Beginning Haskell: A Project-Based Approach

Beginning Haskell: A Project-Based Approach

by Alejandro Serrano Mena
     
 

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Beginning Haskell provides a broad-based introduction to the Haskell language, its libraries and environment, and to the functional programming paradigm that is fast growing in importance in the software industry. The book takes a project-based approach to learning the language that is unified around the building of a web-based storefront. Excellent coverage

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Overview

Beginning Haskell provides a broad-based introduction to the Haskell language, its libraries and environment, and to the functional programming paradigm that is fast growing in importance in the software industry. The book takes a project-based approach to learning the language that is unified around the building of a web-based storefront. Excellent coverage is given to the Haskell ecosystem and supporting tools. These include the Cabal build tool for managing projects and modules, the HUnit and QuickCheck tools for software testing, the Scotty framework for developing web applications, Persistent and Esqueleto for database access, and also parallel and distributed programming libraries.

Functional programming is gathering momentum, allowing programmers to express themselves in a more concise way, reducing boilerplate and increasing the safety of code. Indeed, mainstream languages such as C# and Java are adopting features from functional programming, and from languages implementing that paradigm. Haskell is an elegant and noise-free pure functional language with a long history, having a huge number of library contributors and an active community. This makes Haskell the best tool for both learning and applying functional programming, and Beginning Haskell the perfect book to show off the language and what it can do.

  • Takes you through a series of projects showing the different parts of the language.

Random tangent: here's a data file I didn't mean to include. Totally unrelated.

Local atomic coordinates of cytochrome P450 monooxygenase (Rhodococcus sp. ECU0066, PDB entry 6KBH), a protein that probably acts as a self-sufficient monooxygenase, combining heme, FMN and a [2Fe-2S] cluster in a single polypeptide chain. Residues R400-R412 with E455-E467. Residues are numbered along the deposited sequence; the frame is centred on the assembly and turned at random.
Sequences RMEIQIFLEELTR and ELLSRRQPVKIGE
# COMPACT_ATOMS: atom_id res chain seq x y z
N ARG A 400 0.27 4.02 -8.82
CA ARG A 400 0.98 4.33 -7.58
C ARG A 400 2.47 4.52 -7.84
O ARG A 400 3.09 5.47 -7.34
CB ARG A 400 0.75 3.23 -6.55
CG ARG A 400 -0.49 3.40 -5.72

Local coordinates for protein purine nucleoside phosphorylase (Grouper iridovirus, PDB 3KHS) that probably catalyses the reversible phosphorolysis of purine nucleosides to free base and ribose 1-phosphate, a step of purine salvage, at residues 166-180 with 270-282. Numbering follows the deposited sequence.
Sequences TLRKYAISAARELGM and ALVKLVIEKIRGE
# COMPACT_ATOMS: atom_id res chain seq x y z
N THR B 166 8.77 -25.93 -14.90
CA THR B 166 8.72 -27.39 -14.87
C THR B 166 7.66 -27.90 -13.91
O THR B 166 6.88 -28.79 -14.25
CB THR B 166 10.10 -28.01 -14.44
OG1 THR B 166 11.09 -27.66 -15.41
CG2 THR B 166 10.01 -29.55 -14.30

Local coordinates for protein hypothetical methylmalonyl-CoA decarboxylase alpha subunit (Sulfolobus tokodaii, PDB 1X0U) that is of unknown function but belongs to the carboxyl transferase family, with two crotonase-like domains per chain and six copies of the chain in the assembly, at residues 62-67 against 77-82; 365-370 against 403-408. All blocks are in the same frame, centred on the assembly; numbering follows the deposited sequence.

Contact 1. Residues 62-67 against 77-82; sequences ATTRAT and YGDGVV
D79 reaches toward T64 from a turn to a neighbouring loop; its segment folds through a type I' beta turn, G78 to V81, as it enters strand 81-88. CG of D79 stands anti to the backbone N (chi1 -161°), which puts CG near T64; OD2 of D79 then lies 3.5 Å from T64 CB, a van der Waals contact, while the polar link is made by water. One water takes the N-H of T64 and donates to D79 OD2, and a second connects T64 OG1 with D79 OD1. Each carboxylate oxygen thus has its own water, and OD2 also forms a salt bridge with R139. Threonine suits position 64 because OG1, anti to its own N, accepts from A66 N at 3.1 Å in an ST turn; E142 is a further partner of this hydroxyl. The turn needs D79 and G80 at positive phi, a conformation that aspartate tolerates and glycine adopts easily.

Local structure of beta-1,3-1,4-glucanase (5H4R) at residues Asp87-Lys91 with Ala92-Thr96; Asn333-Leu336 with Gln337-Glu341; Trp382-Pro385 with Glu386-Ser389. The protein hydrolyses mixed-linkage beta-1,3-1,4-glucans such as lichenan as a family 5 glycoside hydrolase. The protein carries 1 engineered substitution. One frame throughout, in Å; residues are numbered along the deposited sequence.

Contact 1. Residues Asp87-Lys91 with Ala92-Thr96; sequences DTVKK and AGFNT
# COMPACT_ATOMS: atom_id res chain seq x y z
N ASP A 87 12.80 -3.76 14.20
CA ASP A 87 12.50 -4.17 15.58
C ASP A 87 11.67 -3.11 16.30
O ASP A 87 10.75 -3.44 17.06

• Provides an overview of the most important libraries and tools in the Haskell ecosystem.
  • Teaches you how to apply functional patterns in real-world scenarios.
What you’ll learn
  • Build small and large projects using the Haskell language.
  • Profit from ecosystem tools such as Cabal, HLint, and QuickCheck.
  • Implement efficient stream I/O via libraries like Conduit.
  • Parallelize code to run on multiple processors or distributed across a network.
  • Create domain-specific languages useable by business users, and to tackle specific problem domains.
  • Build Haskell-backed websites using database and web-application libraries such as Persistent, Esqueleto, and Scotty
Who this book is for

Beginning Haskell is for programmers new to functional programming, who want to learn this new paradigm and how it can improve the quality of their code. Beginning Haskell is also a great choice for functional programmers wanting to get a taste of the Haskell ecosystem and its unique features, or who wish to learn about advanced type system features and patterns.

Table of Contents

Part I: First Steps

1. Going Functional

2. Declaring the Data Model

3. Reusing Code through Lists

4. Using Containers and Type Classes

5. Laziness and Infinite Structures

Part II: Data Mining

6. Knowing Your Clients Using Monads

7. More Monads: Now for Recommendations

8. Parallelizing the Execution

Part III: Resource Handling

9. Dealing with Files: IO and Conduit

10. Builders and Parsers

11. Safe Database Access

12. Web Applications

Part IV: Domain Specific Languages

13. Strong Types

14. Attribute Grammars

Part V: Engineering the Store

15. Documenting, Testing, and Verifying

16. Architecting Your Application

Appendix A

Appendix B

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Product Details

ISBN-13:
9781430262510
Publisher:
Apress
Publication date:
01/23/2014
Sold by:
Barnes & Noble
Format:
NOOK Book
Pages:
428
Sales rank:
1,281,930
File size:
3 MB

Meet the Author

Alejandro Serrano Mena is working towards his PhD thesis in the Software Technology group in Utrecht University. He is passionate for functional programming, and has been coding Haskell for personal and professional projects for more than five years. During his college years he was active in an association promoting functional languages among students, giving talks and helping programmers get started in the functional paradigm. In 2011 he took part in the Google Summer of Code program, enhancing the Haskell plug-in for the popular development environment Eclipse. His current position involves research for enhancing the way in which developers get feedback and interact with strong type systems such as Haskell's.

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